I post scans sometimes on here cuz I know they’ll be stored on archive.org’s servers, which lets me sleep at night knowing there’s a power higher than me putting in the effort to preserve them after I’m dead. Upon going to the actual archive.org website, though, I can’t find the pages for the albums by searching. What am I doing wrong? Certainly the answer is simple and I’m just overlooking it, but after an hour trying to figure it out by combing these forums, my irritable curiosity has superseded any potential embarrassment.
Example: I uploaded these scans, and the archive.org page is viewable, but searching the band name (same as the album name, as it’s self-titled) doesn’t pull the archive entry in results, despite having that exact title and artist attribution.
That’s how I got the link in the first place, I guess I just figured that if the point was to store long-term, you’d be able to find them on the internet archive long after musicbrainz is gone. How would we browse album art on the archive.org database a hundred years from now?
“We’ve been digitizing CDs lately and we’re finding people somewhat
confused by whether they’re going to get an image or an actual CD
when looking at search results.”
That’s absurd, one would have an audio tag and the other would have an image tag. That’s why there are filters and filetype tags/icons on entries. Kind of shocked IA would do something so hasty and thoughtless.
More people probably know what archive.org is than know what MB is, so if they’re searching there and don’t find it they may just give up, not knowing about the connection. Just feels strange not to have it browsable in both places for that reason, I guess; if the point is to make information/data easily available, it seems backwards for it not to be available in the place people would generally think to look.
Also, just from my own standpoint, is there a better way to browse MB for artwork than having to click through several pages from search results to the actual image file? I’ve always wondered about that…if it’s supposed to be the main channel for browsing cover art, you’d think it would require less hoops to jump through.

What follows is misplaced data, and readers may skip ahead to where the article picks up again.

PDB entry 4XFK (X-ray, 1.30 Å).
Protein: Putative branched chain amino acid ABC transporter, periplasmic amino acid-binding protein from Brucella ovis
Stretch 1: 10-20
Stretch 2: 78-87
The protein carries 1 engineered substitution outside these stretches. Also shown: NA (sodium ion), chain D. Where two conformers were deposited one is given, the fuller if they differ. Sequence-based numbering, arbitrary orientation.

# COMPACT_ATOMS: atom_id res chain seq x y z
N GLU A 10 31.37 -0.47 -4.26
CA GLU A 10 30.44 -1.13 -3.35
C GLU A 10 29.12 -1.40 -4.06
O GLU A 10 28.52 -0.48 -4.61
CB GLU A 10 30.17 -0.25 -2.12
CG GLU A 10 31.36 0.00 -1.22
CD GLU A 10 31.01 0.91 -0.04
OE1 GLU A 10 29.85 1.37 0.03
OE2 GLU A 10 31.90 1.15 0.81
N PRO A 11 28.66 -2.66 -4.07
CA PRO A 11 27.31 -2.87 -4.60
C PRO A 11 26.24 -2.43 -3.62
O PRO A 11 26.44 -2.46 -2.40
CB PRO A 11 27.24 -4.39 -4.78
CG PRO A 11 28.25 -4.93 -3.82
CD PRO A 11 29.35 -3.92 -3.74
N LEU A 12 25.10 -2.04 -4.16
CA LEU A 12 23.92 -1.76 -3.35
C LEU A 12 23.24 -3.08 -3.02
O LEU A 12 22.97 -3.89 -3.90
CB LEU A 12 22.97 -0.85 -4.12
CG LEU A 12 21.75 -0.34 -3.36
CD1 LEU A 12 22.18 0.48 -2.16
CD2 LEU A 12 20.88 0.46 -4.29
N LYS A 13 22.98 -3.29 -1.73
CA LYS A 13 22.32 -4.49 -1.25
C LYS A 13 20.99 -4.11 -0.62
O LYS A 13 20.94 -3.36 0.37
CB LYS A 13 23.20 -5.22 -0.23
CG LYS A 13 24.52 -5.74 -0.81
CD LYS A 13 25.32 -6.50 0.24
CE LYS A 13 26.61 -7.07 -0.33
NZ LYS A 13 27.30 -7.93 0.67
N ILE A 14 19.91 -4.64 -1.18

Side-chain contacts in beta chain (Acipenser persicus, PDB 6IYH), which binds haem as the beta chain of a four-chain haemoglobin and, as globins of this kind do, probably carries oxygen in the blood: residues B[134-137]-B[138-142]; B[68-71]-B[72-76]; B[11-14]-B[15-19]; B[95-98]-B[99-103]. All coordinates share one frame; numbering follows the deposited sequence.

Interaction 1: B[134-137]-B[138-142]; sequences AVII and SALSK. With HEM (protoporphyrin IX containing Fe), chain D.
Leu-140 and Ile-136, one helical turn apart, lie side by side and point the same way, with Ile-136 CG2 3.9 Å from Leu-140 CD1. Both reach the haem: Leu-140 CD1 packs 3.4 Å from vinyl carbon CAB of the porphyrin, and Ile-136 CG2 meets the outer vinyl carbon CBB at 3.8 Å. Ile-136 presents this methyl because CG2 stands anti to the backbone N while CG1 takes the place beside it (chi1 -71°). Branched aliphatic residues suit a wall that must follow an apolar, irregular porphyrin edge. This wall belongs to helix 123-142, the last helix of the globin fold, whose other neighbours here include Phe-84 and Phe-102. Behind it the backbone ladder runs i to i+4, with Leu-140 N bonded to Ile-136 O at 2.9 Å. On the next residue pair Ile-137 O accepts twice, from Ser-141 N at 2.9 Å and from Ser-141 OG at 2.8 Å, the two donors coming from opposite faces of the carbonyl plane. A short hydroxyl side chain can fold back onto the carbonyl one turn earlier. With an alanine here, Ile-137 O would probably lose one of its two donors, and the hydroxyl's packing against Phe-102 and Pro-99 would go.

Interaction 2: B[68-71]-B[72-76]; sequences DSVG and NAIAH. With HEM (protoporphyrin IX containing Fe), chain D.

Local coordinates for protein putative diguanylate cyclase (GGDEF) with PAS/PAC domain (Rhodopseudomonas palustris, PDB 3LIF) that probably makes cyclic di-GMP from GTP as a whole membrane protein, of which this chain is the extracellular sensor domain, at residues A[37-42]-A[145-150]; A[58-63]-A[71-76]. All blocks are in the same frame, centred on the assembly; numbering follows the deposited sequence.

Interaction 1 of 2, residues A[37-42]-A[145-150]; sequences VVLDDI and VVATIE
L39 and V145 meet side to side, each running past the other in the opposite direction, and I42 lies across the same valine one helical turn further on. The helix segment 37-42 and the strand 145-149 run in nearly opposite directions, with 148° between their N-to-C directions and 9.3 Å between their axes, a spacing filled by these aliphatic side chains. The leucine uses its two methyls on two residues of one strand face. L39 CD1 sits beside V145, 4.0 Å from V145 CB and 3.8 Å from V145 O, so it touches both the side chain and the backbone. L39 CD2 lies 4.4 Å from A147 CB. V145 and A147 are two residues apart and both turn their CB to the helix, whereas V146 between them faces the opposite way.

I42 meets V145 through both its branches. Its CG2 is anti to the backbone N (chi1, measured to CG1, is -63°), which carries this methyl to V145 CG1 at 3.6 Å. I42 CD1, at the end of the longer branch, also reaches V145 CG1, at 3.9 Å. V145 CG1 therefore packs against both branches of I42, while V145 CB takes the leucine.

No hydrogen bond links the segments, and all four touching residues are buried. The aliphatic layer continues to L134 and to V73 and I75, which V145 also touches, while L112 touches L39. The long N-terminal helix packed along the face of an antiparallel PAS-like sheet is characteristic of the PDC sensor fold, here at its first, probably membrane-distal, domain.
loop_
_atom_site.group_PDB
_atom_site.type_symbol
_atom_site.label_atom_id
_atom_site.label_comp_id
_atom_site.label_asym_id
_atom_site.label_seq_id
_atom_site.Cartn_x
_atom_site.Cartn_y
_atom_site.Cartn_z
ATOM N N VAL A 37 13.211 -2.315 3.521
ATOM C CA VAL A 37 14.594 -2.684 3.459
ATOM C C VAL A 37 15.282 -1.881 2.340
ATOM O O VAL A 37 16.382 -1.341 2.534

Fair enough, and good point about it being positive for the connection to be from both sides.
I suspect that the case here is that the IA likes what MeB does (we are friends!), and sees archiving these images as a shared mission overall. But that at the end of the day they think of this as a MeB project, and have their hands full with their own.
You could nudge them to see if they want to add some kind of browsing from their end?
Hmm, MB isn’t primarily a image browsing site (not saying that’s not a possibility), so I can only offer this useful script:
This will display thumbnails next to releases on an artist page, as well as in a release group. Clicking the cover image takes you straight to the images.
I’ve also mocked up a large cover art grid display for an eventual Artist Page redesign, which you can see in the figma project. (this redesign would also integrate the Funkey Illustrated Records script functionality, as well as being able to expand release groups without leaving the artist page)
@Intergalactic.fm also left some suggestions heading in this direction in the Release Page Redesign thread, which I thought cluttered the display too much. You may have good ideas for this could be integrated in a way that works for you, without distracting from the other information?
p.s. this seems like yet another opportunity to bump the event art archive ticket, which the IA did their end of back in 2016
If you don’t say anything, then your website can be archived (either by a webcrawler or someone submitting your website for manual capture); but if you don’t want them to archive anything, then you have to raise a request with them and they then “darken” any content they have for you and will refuse to take any further snapshots of your domain (either automatically or if requested manually)